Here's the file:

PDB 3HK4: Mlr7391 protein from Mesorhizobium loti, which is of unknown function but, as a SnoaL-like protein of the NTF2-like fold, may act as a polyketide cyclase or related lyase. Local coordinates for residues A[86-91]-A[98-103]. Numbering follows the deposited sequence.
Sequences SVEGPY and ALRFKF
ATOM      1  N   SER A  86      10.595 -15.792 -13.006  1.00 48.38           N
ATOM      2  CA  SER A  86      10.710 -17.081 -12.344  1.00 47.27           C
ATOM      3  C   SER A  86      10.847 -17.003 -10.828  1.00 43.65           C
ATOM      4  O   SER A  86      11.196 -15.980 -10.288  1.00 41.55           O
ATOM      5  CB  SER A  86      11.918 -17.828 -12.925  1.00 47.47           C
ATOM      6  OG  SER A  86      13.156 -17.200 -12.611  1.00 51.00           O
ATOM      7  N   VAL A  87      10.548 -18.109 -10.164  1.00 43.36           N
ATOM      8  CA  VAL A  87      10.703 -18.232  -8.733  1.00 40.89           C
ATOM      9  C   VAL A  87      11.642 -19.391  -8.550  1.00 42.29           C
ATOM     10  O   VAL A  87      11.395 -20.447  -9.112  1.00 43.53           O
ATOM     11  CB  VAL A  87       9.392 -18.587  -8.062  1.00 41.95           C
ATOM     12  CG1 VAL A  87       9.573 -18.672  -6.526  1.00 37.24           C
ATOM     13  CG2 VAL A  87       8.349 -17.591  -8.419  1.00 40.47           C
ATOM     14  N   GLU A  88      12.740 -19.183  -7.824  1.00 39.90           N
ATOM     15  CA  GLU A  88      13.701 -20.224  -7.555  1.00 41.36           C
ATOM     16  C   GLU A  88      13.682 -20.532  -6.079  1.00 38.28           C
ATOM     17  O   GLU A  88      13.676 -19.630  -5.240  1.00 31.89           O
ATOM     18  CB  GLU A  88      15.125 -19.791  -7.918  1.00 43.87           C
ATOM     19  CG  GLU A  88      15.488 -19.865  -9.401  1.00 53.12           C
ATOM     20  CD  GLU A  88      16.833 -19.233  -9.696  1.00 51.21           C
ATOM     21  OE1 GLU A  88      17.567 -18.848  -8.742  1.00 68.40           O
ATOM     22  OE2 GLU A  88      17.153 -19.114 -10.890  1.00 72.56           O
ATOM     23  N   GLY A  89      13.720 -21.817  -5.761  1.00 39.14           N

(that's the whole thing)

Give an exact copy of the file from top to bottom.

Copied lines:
PDB 3HK4: Mlr7391 protein from Mesorhizobium loti, which is of unknown function but, as a SnoaL-like protein of the NTF2-like fold, may act as a polyketide cyclase or related lyase. Local coordinates for residues A[86-91]-A[98-103]. Numbering follows the deposited sequence.
Sequences SVEGPY and ALRFKF
ATOM      1  N   SER A  86      10.595 -15.792 -13.006  1.00 48.38           N
ATOM      2  CA  SER A  86      10.710 -17.081 -12.344  1.00 47.27           C
ATOM      3  C   SER A  86      10.847 -17.003 -10.828  1.00 43.65           C
ATOM      4  O   SER A  86      11.196 -15.980 -10.288  1.00 41.55           O
ATOM      5  CB  SER A  86      11.918 -17.828 -12.925  1.00 47.47           C
ATOM      6  OG  SER A  86      13.156 -17.200 -12.611  1.00 51.00           O
ATOM      7  N   VAL A  87      10.548 -18.109 -10.164  1.00 43.36           N
ATOM      8  CA  VAL A  87      10.703 -18.232  -8.733  1.00 40.89           C
ATOM      9  C   VAL A  87      11.642 -19.391  -8.550  1.00 42.29           C
ATOM     10  O   VAL A  87      11.395 -20.447  -9.112  1.00 43.53           O
ATOM     11  CB  VAL A  87       9.392 -18.587  -8.062  1.00 41.95           C
ATOM     12  CG1 VAL A  87       9.573 -18.672  -6.526  1.00 37.24           C
ATOM     13  CG2 VAL A  87       8.349 -17.591  -8.419  1.00 40.47           C
ATOM     14  N   GLU A  88      12.740 -19.183  -7.824  1.00 39.90           N
ATOM     15  CA  GLU A  88      13.701 -20.224  -7.555  1.00 41.36           C
ATOM     16  C   GLU A  88      13.682 -20.532  -6.079  1.00 38.28           C
ATOM     17  O   GLU A  88      13.676 -19.630  -5.240  1.00 31.89           O
ATOM     18  CB  GLU A  88      15.125 -19.791  -7.918  1.00 43.87           C
ATOM     19  CG  GLU A  88      15.488 -19.865  -9.401  1.00 53.12           C
ATOM     20  CD  GLU A  88      16.833 -19.233  -9.696  1.00 51.21           C
ATOM     21  OE1 GLU A  88      17.567 -18.848  -8.742  1.00 68.40           O
ATOM     22  OE2 GLU A  88      17.153 -19.114 -10.890  1.00 72.56           O
ATOM     23  N   GLY A  89      13.720 -21.817  -5.761  1.00 39.14           N